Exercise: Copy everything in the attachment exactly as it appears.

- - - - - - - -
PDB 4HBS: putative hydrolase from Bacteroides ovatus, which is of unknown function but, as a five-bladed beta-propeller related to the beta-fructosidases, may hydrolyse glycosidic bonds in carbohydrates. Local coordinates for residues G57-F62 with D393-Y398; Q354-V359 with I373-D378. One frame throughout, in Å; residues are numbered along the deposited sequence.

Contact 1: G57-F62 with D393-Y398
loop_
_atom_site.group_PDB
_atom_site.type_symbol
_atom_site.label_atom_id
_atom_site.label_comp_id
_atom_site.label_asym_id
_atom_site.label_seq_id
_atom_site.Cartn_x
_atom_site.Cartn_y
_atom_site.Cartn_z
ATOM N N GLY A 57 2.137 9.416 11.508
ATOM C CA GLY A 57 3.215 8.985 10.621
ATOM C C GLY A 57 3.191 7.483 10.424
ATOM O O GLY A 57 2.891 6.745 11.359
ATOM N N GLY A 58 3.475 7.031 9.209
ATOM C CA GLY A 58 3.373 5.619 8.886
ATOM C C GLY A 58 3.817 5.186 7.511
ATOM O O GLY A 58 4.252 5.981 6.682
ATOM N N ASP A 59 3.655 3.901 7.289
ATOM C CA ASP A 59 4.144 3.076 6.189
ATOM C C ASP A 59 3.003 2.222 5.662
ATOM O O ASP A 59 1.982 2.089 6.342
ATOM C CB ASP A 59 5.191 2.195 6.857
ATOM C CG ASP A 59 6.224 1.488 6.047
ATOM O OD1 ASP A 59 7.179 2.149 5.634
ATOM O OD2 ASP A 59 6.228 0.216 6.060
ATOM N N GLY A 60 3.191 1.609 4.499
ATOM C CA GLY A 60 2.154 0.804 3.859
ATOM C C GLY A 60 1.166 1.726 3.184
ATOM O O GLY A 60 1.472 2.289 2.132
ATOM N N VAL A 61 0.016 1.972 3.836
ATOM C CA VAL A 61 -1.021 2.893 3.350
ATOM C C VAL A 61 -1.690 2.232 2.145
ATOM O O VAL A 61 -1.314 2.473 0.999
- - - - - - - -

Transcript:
PDB 4HBS: putative hydrolase from Bacteroides ovatus, which is of unknown function but, as a five-bladed beta-propeller related to the beta-fructosidases, may hydrolyse glycosidic bonds in carbohydrates. Local coordinates for residues G57-F62 with D393-Y398; Q354-V359 with I373-D378. One frame throughout, in Å; residues are numbered along the deposited sequence.

Contact 1: G57-F62 with D393-Y398
loop_
_atom_site.group_PDB
_atom_site.type_symbol
_atom_site.label_atom_id
_atom_site.label_comp_id
_atom_site.label_asym_id
_atom_site.label_seq_id
_atom_site.Cartn_x
_atom_site.Cartn_y
_atom_site.Cartn_z
ATOM N N GLY A 57 2.137 9.416 11.508
ATOM C CA GLY A 57 3.215 8.985 10.621
ATOM C C GLY A 57 3.191 7.483 10.424
ATOM O O GLY A 57 2.891 6.745 11.359
ATOM N N GLY A 58 3.475 7.031 9.209
ATOM C CA GLY A 58 3.373 5.619 8.886
ATOM C C GLY A 58 3.817 5.186 7.511
ATOM O O GLY A 58 4.252 5.981 6.682
ATOM N N ASP A 59 3.655 3.901 7.289
ATOM C CA ASP A 59 4.144 3.076 6.189
ATOM C C ASP A 59 3.003 2.222 5.662
ATOM O O ASP A 59 1.982 2.089 6.342
ATOM C CB ASP A 59 5.191 2.195 6.857
ATOM C CG ASP A 59 6.224 1.488 6.047
ATOM O OD1 ASP A 59 7.179 2.149 5.634
ATOM O OD2 ASP A 59 6.228 0.216 6.060
ATOM N N GLY A 60 3.191 1.609 4.499
ATOM C CA GLY A 60 2.154 0.804 3.859
ATOM C C GLY A 60 1.166 1.726 3.184
ATOM O O GLY A 60 1.472 2.289 2.132
ATOM N N VAL A 61 0.016 1.972 3.836
ATOM C CA VAL A 61 -1.021 2.893 3.350
ATOM C C VAL A 61 -1.690 2.232 2.145
ATOM O O VAL A 61 -1.314 2.473 0.999